This is a blatant and direct insult to pixel peeping! I wonder if they did it on porpoise?
The instigators should be tracked down and subjected to raised eyebrows and scornful comments, then shown images taken with a 42MP BSI sensor until they beg for mercy.
Michael J Davis: Dan's introduction made it sound as though this 'type' of camera was 'new' - with no reference to Panasonic and Olympus or even Fuji predecessors. Otherwise why explain that the evf isn't a DSLR? and that a flip out screen can be quite useful? (Oh yes, 'quite' in British English means something different from 'quite' in US English - best avoid it in an international forum.)
Also in such a short review does the reference to film styles really have any place?
Nice camera sure, but I'm not sure that the summary mentioned its stongest points...
Out of curiosity, what does 'quite' mean in US English?
On another issue, and I might be off in my assessment here, but I'd guess the film styles were mentioned because jpegs are a fairly big plus of this camera. This means the in-camera filters are worthy of more serious attention than the average DSLR.
Skipper494: A case of 'too little, too late'? It certainly appears to have little advantage over the X-E2, which I prefer, due to the placement of the EVF. However, Fuji scores in having very little compression of the RAW files, which gives cleaner images, despite being long passed by Samsung's 20MP and Sony's 24MP.
In fact, Fuji's RAW file is about 45% larger than the Sony's. It is worth noting that Samsung's EX2F has considerably less RAW compression, if any. Of all my cameras, I prefer the Samsung EX2F and the Fuji X-E2. Though my D700 is superior, it is just too cumbersome and heavy for me at my age.
I'm sure you know this, but if it's lossless compression the only effects are saving disk space, and perhaps taking a little longer to save the RAWs to the memory card.
Given the choice I'd take compression over none, always assuming you're not losing any data. Sony's approach of enforcing lossy compression in their A7 series is very disappointing.
Prognathous: It would be nice to see Ricoh delivering DSLR firmware updates similar to what they've been releasing for years for their high end compact cameras (e.g. the GR series), these are typically choke-full of new features and enhancements.
Meh. If the updates do much more than offer compatibility with newer lenses, bug fixes or slight performance increases they probably got it wrong at launch.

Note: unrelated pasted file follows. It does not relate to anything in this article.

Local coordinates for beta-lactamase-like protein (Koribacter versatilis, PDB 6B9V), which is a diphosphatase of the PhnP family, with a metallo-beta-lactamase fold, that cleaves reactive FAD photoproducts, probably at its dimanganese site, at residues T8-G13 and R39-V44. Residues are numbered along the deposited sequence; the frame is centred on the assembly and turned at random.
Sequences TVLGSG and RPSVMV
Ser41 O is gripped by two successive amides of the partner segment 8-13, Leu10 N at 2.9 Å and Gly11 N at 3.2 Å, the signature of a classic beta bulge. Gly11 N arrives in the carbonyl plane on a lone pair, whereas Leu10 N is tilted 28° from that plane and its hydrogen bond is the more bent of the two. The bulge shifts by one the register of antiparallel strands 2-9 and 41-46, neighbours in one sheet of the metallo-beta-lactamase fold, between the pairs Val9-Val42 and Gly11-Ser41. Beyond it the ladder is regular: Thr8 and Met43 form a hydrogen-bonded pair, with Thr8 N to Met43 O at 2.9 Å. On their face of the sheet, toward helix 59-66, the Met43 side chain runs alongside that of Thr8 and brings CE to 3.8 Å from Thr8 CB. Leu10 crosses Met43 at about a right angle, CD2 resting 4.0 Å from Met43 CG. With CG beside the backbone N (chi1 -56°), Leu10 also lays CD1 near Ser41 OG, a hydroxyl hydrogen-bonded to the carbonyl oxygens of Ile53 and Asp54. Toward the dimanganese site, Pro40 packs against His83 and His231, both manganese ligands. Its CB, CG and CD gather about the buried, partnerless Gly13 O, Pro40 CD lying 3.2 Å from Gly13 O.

This one's been pushed quite considerably don't forget. The unedited version is quite clean.
ThatCamFan: It screams internal dust magnet.
Ummm, it's sealed, as are the majority of Pentax DSLRs.
afterswish1: In what way is the pricing on these and similar cameras silly? What other full frame cameras are significantly cheaper?
The msrp for the 6D and the 610 is both roughly 2k, and those are considered 'entry level' full frame bodies. These new models, based on the (msrp 3499) 5DIII body offer 50 megapixels as opposed to 20 or 24.
I still fail to see the huge bargain FF camera that makes Canon's pricing look silly or outrageous. Perhaps you got them confused with Leica?
In what way is the pricing on these and similar cameras silly? What other full frame cameras are significantly cheaper?
chj: To Sony (and all camera manufacturers)
Put a damn touchscreen on your cameras. It is by far the best way to choose a focus point. Anyone that says otherwise has simply not used one and is exalting their "skill" in getting around their camera's limitations. Technology trumps skill. You can't get faster, more reliable autofocus than my GM1 (unless you have another Panasonic). Don't tell me about workarounds. The GM1 nails focus more often.
OK, manual focus can get tighter focus on a stationary subject that's willing to wait for you to set up. But with that kind of time, ANY camera can get tight focus.
So stop listening to photo geeks that equate touchscreens with bad phone photos. On a GOOD camera, a touchscreen is an immensely powerful tool that has more impact on photos than pixel peeping details.